by Jez Smith
Gerald Hewitson, a Quaker based in Wales, is set to deliver the 2013 Swarthmore Lecture, A Journey to the Heart of the Quaker Experience. The lecture will be given during Britain Yearly Meeting at Friends House on 25/05/2013. Although the lecture will be delivered then, the Swarthmore Lecture is in the care of the Woodbrooke Quaker Study Centre.
A former clerk of Quaker Life, Gerald will use the lecture to explore his personal journey as a Quaker as well as the spiritual experiences of his life. In 04/2012 Gerald addressed the Quaker Life Representative Council in ministryÂ about his own experience of deepening his spiritual life through prayerful practice and finding his way to the gathered centre: “everything else is just words,” he said. You can hear Gerald’s ministry on the Woodbrooke Quaker Study Centre website.
Gerald is a former headmaster and one of the founders of Holyhead Quaker Meeting in Anglesey. In 2012 he and his wife Gwyneth served as Pendle Hill College in Pennsylvania in 2011-12. They have also lived in Turkey.
Gerald is a practitioner of Experiment in Light, a meditation practice based on early Friends’ discoveries.
We can expect a visionary lecture. In 2011, while at Pendle Hill Gerald wrote on his blog about Quakers: “Our role is to model a different way of being, in which conflict is not ignored, but neither is it settled by war; in which difference is not met by exclusion, but by welcome; in which ways of life are sustainable and healthy, not consuming and greedy. Our role is to show what the beatitudes look like in the twentieth century, and offer a vision of the Kingdom of Heaven not as an abstract reality, but as a concrete, material, alert, dynamic living community here on earth.Â The Quaker way of defining oneself in history is to create that Kingdom here, now; and history will be complete when ‘justice rolls down like water and righteousness like an ever flowing stream’.”
From 5 to 7/07/2013 Gerald and Simon Best will deliver a course at Woodbrooke Quaker Study Centre. Journey to the Heartland of the Quaker Experience: a practical follow-up to the 2013 Swarthmore Lecture will explore the profound sense of calling Friends have known and examine early Friends’ experience of transformation. The core focus will be practical spirituality â€“ considering what we can do to prepare for and be open to the possibility of transformation.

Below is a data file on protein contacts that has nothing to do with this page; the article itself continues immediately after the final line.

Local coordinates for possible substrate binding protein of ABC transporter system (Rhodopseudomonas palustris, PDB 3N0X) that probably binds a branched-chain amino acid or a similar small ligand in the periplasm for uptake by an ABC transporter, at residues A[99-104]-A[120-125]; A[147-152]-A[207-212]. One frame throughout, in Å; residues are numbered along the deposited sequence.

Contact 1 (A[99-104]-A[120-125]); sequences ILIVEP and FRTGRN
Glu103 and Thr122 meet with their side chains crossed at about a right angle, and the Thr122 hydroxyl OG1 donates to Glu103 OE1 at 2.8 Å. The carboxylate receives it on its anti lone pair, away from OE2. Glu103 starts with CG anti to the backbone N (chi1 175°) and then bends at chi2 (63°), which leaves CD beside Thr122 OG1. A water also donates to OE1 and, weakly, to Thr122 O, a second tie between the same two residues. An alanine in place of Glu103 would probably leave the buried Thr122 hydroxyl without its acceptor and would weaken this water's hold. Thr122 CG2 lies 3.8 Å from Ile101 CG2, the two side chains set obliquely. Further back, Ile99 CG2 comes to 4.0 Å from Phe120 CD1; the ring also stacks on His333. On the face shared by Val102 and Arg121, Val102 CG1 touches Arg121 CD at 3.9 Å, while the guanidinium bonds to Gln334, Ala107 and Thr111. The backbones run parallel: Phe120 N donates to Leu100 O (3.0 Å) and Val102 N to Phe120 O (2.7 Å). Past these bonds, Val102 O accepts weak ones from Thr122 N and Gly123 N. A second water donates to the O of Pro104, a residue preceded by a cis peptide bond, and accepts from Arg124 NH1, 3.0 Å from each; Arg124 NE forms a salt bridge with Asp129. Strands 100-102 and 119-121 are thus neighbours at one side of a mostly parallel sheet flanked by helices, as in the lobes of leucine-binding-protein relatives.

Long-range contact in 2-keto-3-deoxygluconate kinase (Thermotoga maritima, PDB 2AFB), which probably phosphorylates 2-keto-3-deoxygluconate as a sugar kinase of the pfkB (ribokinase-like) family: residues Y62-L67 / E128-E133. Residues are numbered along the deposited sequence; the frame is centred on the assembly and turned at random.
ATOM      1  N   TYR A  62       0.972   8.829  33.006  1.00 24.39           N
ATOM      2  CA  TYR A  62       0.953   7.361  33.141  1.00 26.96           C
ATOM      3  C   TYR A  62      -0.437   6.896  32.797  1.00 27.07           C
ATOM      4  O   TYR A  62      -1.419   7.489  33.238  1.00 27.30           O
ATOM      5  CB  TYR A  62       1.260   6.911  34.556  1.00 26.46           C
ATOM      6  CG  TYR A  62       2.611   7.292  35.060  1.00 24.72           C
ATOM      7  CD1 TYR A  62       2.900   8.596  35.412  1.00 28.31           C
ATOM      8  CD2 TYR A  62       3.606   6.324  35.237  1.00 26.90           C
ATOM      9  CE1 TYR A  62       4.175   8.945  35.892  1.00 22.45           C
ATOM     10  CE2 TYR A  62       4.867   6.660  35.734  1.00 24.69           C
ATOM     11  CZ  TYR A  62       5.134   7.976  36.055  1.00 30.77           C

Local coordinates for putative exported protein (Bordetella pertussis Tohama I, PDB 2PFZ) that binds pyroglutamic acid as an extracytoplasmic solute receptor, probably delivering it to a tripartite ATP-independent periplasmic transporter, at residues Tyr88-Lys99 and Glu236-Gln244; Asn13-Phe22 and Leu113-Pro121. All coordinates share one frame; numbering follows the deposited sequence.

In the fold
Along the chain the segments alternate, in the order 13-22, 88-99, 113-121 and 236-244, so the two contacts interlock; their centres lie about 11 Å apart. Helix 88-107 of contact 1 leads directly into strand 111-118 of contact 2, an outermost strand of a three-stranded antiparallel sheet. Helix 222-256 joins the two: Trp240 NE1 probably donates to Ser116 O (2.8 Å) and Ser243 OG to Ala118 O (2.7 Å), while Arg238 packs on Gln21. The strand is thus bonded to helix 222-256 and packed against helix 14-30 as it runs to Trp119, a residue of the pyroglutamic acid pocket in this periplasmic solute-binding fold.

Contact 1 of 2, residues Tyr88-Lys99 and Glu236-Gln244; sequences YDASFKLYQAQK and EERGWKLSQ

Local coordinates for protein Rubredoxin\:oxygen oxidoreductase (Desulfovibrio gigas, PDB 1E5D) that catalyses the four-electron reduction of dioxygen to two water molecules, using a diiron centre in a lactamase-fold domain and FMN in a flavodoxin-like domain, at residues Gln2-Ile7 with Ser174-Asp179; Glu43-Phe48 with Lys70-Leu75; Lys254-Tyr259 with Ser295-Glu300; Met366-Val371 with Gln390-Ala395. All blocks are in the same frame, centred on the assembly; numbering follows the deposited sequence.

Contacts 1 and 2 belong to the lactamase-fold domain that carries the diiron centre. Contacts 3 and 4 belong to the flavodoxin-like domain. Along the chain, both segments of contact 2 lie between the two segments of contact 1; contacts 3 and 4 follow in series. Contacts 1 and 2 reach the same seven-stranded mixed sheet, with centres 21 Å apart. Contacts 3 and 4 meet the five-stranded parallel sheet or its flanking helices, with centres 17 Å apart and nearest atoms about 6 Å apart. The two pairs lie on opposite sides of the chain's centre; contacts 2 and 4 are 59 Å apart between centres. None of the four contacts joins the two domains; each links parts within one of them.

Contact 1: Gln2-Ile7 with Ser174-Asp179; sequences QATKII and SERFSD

Gerald has practised the discipline of journalling for many years. In his ministry at the Quaker Life Representative Council in 2012 he said “I write about what is deepest in my heart.”
The Swarthmore lecture will be delivered on Saturday 25/05/2013 at 7pm. The lecture is open to the public and will be delivered at Friends House, 173 Euston Road, London NW1 2BJ.
3 thoughts on “2013 Swarthmore Lecturer revealed”
I look forward to this lecture very much since I have an abiding interest in the ‘Kingdom of God’ or what may be called these days the ‘Covenant of Peace’ (to use a Foxian term) or, say, the ‘Rule of Love’.
In my book, “The Early Quakers and the ‘Kingdom of God'” (Inner Light Books, 2012) which is available in our Quaker Bookstore and online, I mention 40 alternative names.
The ‘Kingdom’ was the central core of the first Friends as it was for Jesus, their inspiration. It was mentioned in over 90% of their tracts in the period 1652-63 and remained vital to the Quaker way especially up to 1700 and beyond.
It maintains its dynamic today, but few Friends realise it. many show an antipathy towards it for all sorts of reasons. But it forms the basis of our Testimonies, for instance. Without the ‘Kingdom’ there is no Quakwerism.
Interestingly, the 1650s experience of the ‘Kingdom’, and its Lamb’s War was the actual peace testimony, not the document presented to Charles 11. This, along with other documents advocating spiritual warfare such as that written by Fell in 1660 and Burrough in Dec. 1659, should be seen as a tapestry of the true peace testimony, the 1650s experience of the ‘Kingdom’.
It’s an exciting topic and the ‘Kingdom’ and its orthopraxis is really the common language we Quakers crave. It is the unifying principle for all Friends of whatever persuasion (see my article in “Quaker Religious Thought”, No. 13).
In time I pray that an ever-wider appreciation of the ‘Kingdom’ among Friends will eradicate the need for the demarcations that exist within the Quaker world.
I am at present finishing off a short work that brings the Way, the ‘Kingdom’, very much into the present. It should be available soon. I’ve provisionally entitled it “The Revolutuionary Way of Jesus”. It is for Friends and non-Friends alike.